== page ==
Once you create your altar, it is preferable to use it regularly as burning incense and offerings of prayers and flowers done repeatedly increase the potency of vibration in that spot.  And creating or continuing a ritual at your altar is also an excellent form of daily discipline, or Tapas.  You may pray there or light incense or candles with intention.  Or, you can just pause there and express gratitude or mentally send love to someone.

(Pictures by Ishvara Pranidana Om)

Ishvara_Pranidana_OmIshvara has been a devoted student of Sri Dharma Mittra since 2009 and has completed the 200, 500 and 800-Hour Dharma Yoga Lif of a Yogi Teacher Trainings in New York City. She is also the mother of three children ages seven, six and 2 months.  She lives in Jefferson City, MO.

Kriyas to Help Soothe Nasal Congestion

By  Liz Schindler 

 

Kriyas are ancient cleansing techniques designed to purify both the physical and spiritual bodies. The kriyas are effective processes that facilitate both physical and subtle purity. Purity, or Saucha, is one of the niyamas or yogic observances that yogis strive to achieve.
Some kriyas are morning practices, preceding pranayama and asana, and often facilitate clearing of the nasal passages, the digestive system and the psychic channels, as well as help ready the system for morning sadhana (practice). The kriyas shared here are especially helpful during allergy and flu/cold season to remove phlegm, clear the sinuses and airways and alleviate sinus pressure. For best results perform these kriyas daily.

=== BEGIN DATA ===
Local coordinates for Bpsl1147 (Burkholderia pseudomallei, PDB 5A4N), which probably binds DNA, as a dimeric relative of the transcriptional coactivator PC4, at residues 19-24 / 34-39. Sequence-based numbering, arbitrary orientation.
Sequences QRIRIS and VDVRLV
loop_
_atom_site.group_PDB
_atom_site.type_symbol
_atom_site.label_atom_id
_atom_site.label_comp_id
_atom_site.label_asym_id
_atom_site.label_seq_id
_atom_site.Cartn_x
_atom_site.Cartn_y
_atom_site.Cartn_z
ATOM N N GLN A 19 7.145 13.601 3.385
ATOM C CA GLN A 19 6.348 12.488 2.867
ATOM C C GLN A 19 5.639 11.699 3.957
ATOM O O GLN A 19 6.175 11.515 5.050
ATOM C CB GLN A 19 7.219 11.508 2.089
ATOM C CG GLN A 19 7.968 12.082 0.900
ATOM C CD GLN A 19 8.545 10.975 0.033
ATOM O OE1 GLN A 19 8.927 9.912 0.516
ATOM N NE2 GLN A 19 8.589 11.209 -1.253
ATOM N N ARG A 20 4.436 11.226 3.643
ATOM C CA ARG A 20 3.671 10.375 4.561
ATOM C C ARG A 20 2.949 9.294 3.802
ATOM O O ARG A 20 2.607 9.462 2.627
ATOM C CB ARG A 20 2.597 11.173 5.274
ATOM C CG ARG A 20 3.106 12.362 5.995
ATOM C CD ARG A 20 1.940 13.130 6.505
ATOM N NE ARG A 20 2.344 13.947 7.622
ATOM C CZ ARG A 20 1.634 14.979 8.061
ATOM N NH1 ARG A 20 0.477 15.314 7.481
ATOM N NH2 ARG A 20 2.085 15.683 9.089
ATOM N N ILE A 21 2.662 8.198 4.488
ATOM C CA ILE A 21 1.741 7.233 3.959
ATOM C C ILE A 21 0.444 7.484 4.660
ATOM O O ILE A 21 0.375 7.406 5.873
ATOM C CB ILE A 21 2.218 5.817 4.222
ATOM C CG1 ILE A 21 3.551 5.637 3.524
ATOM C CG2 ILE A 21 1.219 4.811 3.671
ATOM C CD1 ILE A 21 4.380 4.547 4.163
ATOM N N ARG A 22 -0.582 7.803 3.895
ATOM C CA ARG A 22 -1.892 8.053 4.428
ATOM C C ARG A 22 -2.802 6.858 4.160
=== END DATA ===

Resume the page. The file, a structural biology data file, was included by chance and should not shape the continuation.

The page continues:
Jala Neti
Jala neti is possibly the most widespread of the kriyas in the west. It consists of rinsing the nasal passageway with lukewarm saline solution or salt water, by using a small pot with a long spout to send the solution in one nostril and out the other. Neti pots are available in most drug stores, as are pre-mixed packets made for mixing with warm water and pre-measured for a net pot.
Jala neti clears the nasal passages, thins mucus and decreases the intensity of inflammation, making it very helpful in easing symptoms of allergies and sinus congestion and/or sinus pressure from a cold or flu. Jala neti also helps to flush the tear ducts, clearing mucus and debris from the eyes. Jala neti is associated with the ajna chakra or third eye and may help fine tune intuition, concentration and visualization.
Method:
 
1) Warm some purified water in a kettle and test the warmth on the inside of the wrist or forearm. The water should be a comfortable warm temperature and not too hot. Next fill the neti pot and mix in either one pre-mixed store-bought nasal rinse of your choice or 1/2 teaspoon kosher salt and 1/4 teaspoon baking soda.
 
2) To rinse the nasal passages, stand over a sink in front of a mirror and tilt your forehead forward. Begin by placing the spout in the right nostril, tilting the head slightly to the left and pouring the solution into the right nostril. You may feel pressure at first but the water will slowly start to come out of the left nostril, sweeping out debris in it’s path and clearing the nasal passageways. After pouring about one half the contents of the pot, switch nostrils and reverse the rinsing process.